“I am constantly learning, in school, on the job, even just listening in conversations that the journeymen wiremen have,” says Whaley, a fourth-year apprentice who is currently working in electrical service.
Right now, he says his career goals are wide open. Within the next five to 10 years, he hopes to become a master electrician.
“I want to become a good example to future apprentices on what the union electrician is all about,” he says.
Apprentice: Dick Johnston
Company: Electrical Tech. Services, Inc., Daytona, Fla.
Local: IBEW Local Union No. 756, Port Orange, Fla.
Johnston's father, a 27-year union electrician, inspired him to follow in his footsteps. He started his apprenticeship with the basic principles of electricity, and then moved on to study controls. Now in his fourth year, he plans to graduate in August 2008 and return to school to finish his business degree and begin work on obtaining a degree in engineering. “It may be a tough road for some, but it's not so tough when you enjoy what you do,” he says.
Apprentice: Daniel Shewmaker
Company: Bodine Electric, Decatur, Ill.
Local: IBEW Local Union No. 146, Decatur, Ill.
As a third-year apprentice, Shewmaker says he has an edge when it comes to learning about new technology in the field. During his electrical apprenticeship program, he has learned about cable splicing, the use of calibration tools, safety, and the NEC. He estimates that about 90% of his training has been through on-the-job training, but he has also learned skills in the classroom.
Right now, he prefers to work in the field with his hands rather than pursue a career in engineering or management. In the future, he expects the work to be more complex than it is now as well as based more on electrical theory and solar applications.
Apprentice: Brian James Shaw
Company: Free State Electric, Beltsville, Md.
Local: IBEW Local Union No. 26 JATC, Lanham, Md.
Shaw began his career in the communications field but later moved into the electrical trade because he found it more interesting. Through the NJATC, he learned First Aid skills and practical work skills. Upon graduation, the third-year apprentice plans to eventually move into contracting and open up his own company. “I would encourage people to learn more about the field because it does look promising,” he says.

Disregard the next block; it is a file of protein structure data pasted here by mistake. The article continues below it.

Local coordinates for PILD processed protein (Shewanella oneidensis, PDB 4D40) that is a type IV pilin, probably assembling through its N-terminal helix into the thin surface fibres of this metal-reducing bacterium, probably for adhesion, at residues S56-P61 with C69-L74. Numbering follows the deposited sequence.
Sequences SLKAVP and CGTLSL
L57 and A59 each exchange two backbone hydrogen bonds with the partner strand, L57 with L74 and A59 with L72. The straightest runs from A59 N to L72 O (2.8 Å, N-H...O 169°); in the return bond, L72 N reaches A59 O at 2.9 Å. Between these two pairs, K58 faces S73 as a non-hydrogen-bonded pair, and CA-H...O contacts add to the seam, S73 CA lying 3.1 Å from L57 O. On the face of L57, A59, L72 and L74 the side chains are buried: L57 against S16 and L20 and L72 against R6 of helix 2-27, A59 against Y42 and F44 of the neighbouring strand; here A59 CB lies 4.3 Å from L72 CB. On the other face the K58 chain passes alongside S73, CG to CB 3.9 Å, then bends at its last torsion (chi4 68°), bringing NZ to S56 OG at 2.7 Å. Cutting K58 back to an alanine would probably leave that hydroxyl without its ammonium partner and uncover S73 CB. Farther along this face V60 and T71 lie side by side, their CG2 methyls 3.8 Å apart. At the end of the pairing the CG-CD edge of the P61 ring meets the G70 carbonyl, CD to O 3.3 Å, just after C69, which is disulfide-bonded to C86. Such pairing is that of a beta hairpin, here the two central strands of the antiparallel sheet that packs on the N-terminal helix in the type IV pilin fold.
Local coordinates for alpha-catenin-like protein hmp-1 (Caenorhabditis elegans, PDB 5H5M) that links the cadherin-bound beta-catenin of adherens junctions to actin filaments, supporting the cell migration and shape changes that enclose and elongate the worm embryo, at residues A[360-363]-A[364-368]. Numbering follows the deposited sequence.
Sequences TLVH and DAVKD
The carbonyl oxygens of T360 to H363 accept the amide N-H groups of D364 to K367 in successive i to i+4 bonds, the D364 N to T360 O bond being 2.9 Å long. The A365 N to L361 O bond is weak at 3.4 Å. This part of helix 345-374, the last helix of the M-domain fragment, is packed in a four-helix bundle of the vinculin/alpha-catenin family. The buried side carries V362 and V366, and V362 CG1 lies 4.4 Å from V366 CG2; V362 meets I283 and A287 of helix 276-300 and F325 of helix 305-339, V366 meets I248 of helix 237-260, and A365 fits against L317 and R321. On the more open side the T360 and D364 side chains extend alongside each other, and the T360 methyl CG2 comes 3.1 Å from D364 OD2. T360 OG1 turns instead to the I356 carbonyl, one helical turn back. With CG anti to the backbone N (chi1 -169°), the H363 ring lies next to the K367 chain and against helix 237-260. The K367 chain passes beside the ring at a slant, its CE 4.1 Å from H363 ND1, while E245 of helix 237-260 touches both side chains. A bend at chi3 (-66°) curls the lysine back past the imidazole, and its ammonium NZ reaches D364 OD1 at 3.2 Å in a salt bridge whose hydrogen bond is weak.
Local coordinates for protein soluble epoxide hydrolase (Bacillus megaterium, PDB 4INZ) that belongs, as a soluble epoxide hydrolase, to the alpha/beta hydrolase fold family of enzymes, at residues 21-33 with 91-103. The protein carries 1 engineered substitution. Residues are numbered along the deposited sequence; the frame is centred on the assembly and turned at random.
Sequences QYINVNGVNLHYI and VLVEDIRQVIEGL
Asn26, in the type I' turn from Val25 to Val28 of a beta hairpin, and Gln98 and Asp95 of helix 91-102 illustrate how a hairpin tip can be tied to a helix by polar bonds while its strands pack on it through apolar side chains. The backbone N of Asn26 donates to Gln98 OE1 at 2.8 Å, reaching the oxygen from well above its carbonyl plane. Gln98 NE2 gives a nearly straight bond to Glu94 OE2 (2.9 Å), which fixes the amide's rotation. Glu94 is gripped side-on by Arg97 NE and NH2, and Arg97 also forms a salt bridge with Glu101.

Apprentice: James Poole
Company: K. T. Electric, Gaithersburg, Md.
Local: IBEW Local Union No. 26, Lanham, Md.
A fascination of how electricity works drew Poole to the electrical field. Deciding to join the apprenticeship program to get a better opportunity and a chance to broaden his knowledge base of the trade, he's now in his third year. Down the road, he plans to become a foreman or owner of a company. “I've always had a passion for numbers and figuring things out,” says Poole.
Apprentice: Rateeluck “Tarn” Puvapiromquan
Company: Children's Hospital/Varco Mac, Lanham, Md.
Local: IBEW Local Union No. 26 JATC, Lanham, Md.
Electrical contractors are pushing for faster output and a larger skill set from electrical apprentices, says Puvapiromquan. This apprentice is taking night classes and working until she graduates from her apprenticeship program. Puvapiromquan is interested in remodeling, and would like to eventually own her own remodeling and demolition business. “As long as my body is able, I would like to work in the field possibly organizing or teaching,” she says.
Sidebar: Skill Set of Tomorrow
Rex Ferry, CEO of Valley Electrical Consolidated, Inc., in Girard, Ohio, began his career as an electrical apprentice, spent 16 years in the field, and grew his business from a $4.5 million operation in 1990 to a $40 million firm today. He advises other young electricians who want to own their own electrical contracting businesses to work hard, be aggressive, show up on time, and be willing to take on new challenges. Here are some other qualities firms are looking for in the new wave of apprentices.
Well-rounded, skilled craftsmen with a good work ethic, knowledge of the electrical industry, and the ability to coordinate with other trades to ensure a smooth, productive job.